They say the devil appeared one night at a crossroads in Mississippi. Meeting him there was an ambitious young blues musician named Robert Johnson, who showed up with his rusty ‘n’ trusty guitar in hand. The devil took the guitar, looked at it for quite some time, tuned it, then proceeded to play a few (hot) licks before handing it back to Johnson. At that point, Johnson’s soul had been exchanged for a mastering of the instrument and the know-how to kick down the door of the music world and burst forth with a new form of the blues. This blues begat rock ‘n’ roll, and for a short while in the 1950s, the devil was riding high and corrupting the morals of our youth with this new music style. This was before God sent down a holy angel warrior named Pat Boone to combat the devil and his many demons rocking around the clock. Popular lore says the devil takes many forms, and before his many ins ‘n’ outs with the Good Book, oldies revues and talk show appearances, the devil’s name was Little Richard.
The devil goes by many names, and it was Richard Wayne Penniman before anything else. Penniman was born during the hellish Great Depression in Macon, Georgia. He was christened “Lil’ Richard” by friends and family due to his small stature. His family, devout Baptists, brought up Richard and his many brothers and sisters singing and praising the Lord on the Gospel circuit, an activity young Richard enjoyed immensely. Another activity he heartily enjoyed was dressing up in his sister’s clothes and makeup and prancing about the house, actions that led to him getting a boot on his ass out of the house at age 13.
He supported himself by going on the road with traveling minstrel shows, doing everything from singin’ n’ shoutin’ to hawking oils and tonics. This was years before he began unleashing the beast with his wildman shriek. Years of toiling on the road with numerous bands, working numerous mind-numbing day-jobs and dealing with shady label-men were soon taking their toll.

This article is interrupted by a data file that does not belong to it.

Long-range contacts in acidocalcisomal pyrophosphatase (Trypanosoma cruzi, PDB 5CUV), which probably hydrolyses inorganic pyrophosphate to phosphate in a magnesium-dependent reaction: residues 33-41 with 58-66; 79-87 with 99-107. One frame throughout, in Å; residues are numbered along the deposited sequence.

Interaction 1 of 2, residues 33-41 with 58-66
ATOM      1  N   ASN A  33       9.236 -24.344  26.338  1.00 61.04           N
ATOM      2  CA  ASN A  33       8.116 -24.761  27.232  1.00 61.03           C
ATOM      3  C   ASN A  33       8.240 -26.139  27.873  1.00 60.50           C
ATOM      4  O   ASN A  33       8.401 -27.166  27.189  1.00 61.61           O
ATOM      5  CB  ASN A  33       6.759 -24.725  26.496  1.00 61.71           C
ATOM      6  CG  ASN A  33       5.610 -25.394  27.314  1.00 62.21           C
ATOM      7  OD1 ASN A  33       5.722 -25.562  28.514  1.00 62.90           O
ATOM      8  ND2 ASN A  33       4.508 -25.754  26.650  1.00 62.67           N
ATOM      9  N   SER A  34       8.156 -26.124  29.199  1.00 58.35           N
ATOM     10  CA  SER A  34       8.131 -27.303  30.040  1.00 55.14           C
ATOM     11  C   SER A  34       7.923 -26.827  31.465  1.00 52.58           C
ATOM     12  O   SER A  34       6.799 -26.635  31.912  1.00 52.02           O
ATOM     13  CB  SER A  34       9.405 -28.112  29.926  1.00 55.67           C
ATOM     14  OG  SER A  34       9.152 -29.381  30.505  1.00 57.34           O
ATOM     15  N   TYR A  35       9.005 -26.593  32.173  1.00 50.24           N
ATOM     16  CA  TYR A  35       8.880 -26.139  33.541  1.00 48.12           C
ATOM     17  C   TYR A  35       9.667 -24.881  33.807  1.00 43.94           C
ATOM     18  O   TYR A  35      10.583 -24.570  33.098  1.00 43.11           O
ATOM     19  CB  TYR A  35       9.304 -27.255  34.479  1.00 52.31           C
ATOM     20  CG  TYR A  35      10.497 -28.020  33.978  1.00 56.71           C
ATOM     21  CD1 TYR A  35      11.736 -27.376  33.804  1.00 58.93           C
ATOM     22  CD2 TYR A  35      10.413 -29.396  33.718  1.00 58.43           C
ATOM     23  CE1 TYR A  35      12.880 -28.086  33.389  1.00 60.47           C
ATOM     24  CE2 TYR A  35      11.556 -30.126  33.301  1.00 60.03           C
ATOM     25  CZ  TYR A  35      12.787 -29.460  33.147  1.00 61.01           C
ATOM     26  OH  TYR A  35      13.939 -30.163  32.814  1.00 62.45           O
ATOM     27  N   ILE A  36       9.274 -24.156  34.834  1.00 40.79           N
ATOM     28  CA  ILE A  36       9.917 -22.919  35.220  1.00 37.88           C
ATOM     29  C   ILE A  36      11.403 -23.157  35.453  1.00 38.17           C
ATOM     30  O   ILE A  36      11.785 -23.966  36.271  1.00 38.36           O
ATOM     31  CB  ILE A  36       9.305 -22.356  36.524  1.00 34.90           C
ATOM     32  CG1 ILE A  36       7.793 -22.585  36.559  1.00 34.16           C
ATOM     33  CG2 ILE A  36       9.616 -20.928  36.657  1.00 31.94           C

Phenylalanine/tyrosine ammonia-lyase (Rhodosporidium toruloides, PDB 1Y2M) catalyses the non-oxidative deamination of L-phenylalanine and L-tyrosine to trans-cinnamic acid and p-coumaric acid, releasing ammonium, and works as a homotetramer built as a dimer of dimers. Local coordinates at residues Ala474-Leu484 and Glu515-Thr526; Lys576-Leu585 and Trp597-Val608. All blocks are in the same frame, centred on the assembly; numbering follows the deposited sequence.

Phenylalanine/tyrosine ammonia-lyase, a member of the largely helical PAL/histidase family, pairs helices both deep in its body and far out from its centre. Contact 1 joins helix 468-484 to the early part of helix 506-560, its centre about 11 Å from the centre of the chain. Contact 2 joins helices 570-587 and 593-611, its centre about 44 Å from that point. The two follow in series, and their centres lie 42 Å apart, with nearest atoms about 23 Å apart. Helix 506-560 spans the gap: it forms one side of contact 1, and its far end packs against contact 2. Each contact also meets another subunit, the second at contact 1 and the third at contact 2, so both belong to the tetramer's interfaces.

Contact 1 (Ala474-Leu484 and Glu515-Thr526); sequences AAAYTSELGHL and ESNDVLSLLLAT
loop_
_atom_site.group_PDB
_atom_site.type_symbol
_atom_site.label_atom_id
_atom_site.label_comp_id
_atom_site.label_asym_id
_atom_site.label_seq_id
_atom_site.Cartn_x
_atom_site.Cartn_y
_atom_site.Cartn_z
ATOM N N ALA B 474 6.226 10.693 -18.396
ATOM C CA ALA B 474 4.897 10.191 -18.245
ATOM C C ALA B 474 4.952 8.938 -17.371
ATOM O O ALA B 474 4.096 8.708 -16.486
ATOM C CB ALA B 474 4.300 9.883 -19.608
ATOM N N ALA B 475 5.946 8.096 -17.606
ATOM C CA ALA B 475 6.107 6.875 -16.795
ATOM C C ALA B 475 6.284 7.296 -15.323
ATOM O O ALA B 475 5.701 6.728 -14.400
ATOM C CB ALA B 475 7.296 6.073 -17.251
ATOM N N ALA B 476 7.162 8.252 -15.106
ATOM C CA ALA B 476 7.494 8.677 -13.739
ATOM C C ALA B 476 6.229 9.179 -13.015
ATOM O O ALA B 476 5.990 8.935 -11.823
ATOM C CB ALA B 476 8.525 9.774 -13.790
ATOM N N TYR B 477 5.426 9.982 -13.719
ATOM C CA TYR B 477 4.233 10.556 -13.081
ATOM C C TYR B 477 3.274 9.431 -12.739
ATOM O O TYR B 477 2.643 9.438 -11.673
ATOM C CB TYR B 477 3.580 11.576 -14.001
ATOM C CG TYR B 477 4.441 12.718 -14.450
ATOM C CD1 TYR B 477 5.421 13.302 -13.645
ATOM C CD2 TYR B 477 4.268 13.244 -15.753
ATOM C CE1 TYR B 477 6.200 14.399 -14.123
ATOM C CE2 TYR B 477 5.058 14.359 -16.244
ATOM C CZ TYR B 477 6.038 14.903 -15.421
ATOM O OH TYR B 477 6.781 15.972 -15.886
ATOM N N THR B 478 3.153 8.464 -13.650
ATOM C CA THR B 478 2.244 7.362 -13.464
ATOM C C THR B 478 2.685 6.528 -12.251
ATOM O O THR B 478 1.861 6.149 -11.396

Things started to gel when Richard dropped the Penniman and accepted his boyhood nickname. Little Richard was born. The devil works in mysterious ways, and before he inhabited this young, eager blues-shouter, two things happened: Richard’s father was shot and killed during a fracas outside of one of his son’s gigs, and Richard met another young, eager and rather flamboyant black musician named Esquerita. After his father’s death, Richard took a hiatus from the music scene and spent time washing dishes for Greyhound. A short while and a few blisters later, Richard met Esquerita.
One look at Esquerita, real name Steven Quincy Reeder, tells you all you need to know about the early rough ‘n’ tumble days pre-rock ‘n’ roll. The man had style, style so great Little Richard couldn’t help himself but to...flat out steal it. Makeup, mile-high pompadour, and a killer piano style to boot. In fact, Richard learned how to pound the keys from Reeder. Author James Sullivan said “…it was only when an unproven Richard had stretched out his Esquerita muscle…that he found his own voice…” In true rock ‘n’ roll fashion, the debate still continues about whom exactly influenced whom, but nonetheless, it’s impossible to look at the sadly forgotten Esquerita and not think about Richard.